If you are skilled at creative writing and prefer to take projects that involve creative writing, please make sure you know what is expected from personal interpretation of a specific fiction story/essay.
Your personal interpretation of a fiction story/essay should consist of traditional three parts: Introduction (Introductory Paragraph), Body, and Conclusion.
It is important to understand and keep in mind throughout the whole essay writing process that an interpretation does NOT judge the story, its author, or its characters based on personal ethics/morality. An interpretation focuses on the meaning of the story/essay and analyzes how that meaning is conveyed to the reader.
If, for example, you are to provide your interpretation of a fictional story that focuses on gender identity, you, as a writer, will be expected to present your own interpretation of gender (in this case, how you personally define masculinity/femininity) and you will expected to relate this definition of yours to how the story explores the gender issue. The purpose of your essay is therefore to offer your reader an insight into the characters and meaning (theme) of the story by relying on your own ideas as a lens through which to focus your analysis. Therefore, in the introductory paragraph you may even refer to existing societal, cultural, biological, religious, philosophical, or idealistic views of what it means to be a man or a woman and assert whether or not you find these notions relevant to a particular definition of masculinity or femininity.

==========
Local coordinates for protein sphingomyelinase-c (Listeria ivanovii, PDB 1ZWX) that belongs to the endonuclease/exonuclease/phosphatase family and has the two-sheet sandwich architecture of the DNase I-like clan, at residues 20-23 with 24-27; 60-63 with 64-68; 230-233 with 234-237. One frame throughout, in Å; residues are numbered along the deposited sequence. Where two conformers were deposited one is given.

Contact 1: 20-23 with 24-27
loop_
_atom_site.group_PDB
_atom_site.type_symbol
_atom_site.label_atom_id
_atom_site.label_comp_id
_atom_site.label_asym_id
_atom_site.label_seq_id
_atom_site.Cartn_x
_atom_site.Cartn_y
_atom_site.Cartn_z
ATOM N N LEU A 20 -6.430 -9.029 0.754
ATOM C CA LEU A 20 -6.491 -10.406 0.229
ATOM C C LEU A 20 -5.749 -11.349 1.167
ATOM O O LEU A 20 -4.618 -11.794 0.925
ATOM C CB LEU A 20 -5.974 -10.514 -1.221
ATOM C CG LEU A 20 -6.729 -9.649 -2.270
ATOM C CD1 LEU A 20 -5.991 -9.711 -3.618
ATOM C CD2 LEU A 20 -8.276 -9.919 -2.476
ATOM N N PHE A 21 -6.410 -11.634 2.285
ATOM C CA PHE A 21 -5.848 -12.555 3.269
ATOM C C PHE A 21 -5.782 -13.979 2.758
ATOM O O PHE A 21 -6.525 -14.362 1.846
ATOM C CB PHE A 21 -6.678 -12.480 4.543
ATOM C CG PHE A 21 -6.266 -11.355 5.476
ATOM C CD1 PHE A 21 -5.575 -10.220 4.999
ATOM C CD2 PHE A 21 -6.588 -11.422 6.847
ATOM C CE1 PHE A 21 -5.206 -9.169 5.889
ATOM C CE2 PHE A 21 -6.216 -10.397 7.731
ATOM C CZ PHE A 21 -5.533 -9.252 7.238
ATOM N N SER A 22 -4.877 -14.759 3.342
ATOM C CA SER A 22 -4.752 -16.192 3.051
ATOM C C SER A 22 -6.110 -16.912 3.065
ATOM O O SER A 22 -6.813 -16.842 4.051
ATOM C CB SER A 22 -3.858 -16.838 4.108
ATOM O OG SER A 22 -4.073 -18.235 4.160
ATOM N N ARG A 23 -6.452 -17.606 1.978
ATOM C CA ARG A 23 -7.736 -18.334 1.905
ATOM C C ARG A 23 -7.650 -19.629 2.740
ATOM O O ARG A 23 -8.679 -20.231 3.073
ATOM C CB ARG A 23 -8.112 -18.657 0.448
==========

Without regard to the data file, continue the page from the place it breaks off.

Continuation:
In the body of your essay you will synthesize the discussion of your own definition with the one described in the story in a coherent and clear manner. It is important that you use specific criteria in evaluating the story, supporting them with appropriate details and at least three direct quotes from the story itself.
Find out now what customer is most likely to look for in Personal Interpretation Essay:
- An interesting and informative title
- An introductory paragraph that establishes the voice, clear focus, and a controlling idea (thesis) of your essay
- Smooth organization (with a strong beginning, middle, and end), and lots of vivid details that support your analysis and make your paper come to life.
- Effective grammar and varied sentence structure
- Specific examples from your experience to support your claim
- Specific examples from the story itself to support your interpretation
- At least three direct quotes from the story
- A conclusion that reiterates the meaning of the story and explains how effectively the story conveys that meaning to you
- Correct in-text citation and incorporation of quotes in the citation style required (usu. MLA)
(Recommendations are mostly based on the Blair Handbook, 5E by Toby Fulwiler and Alan R. Hayakawa)
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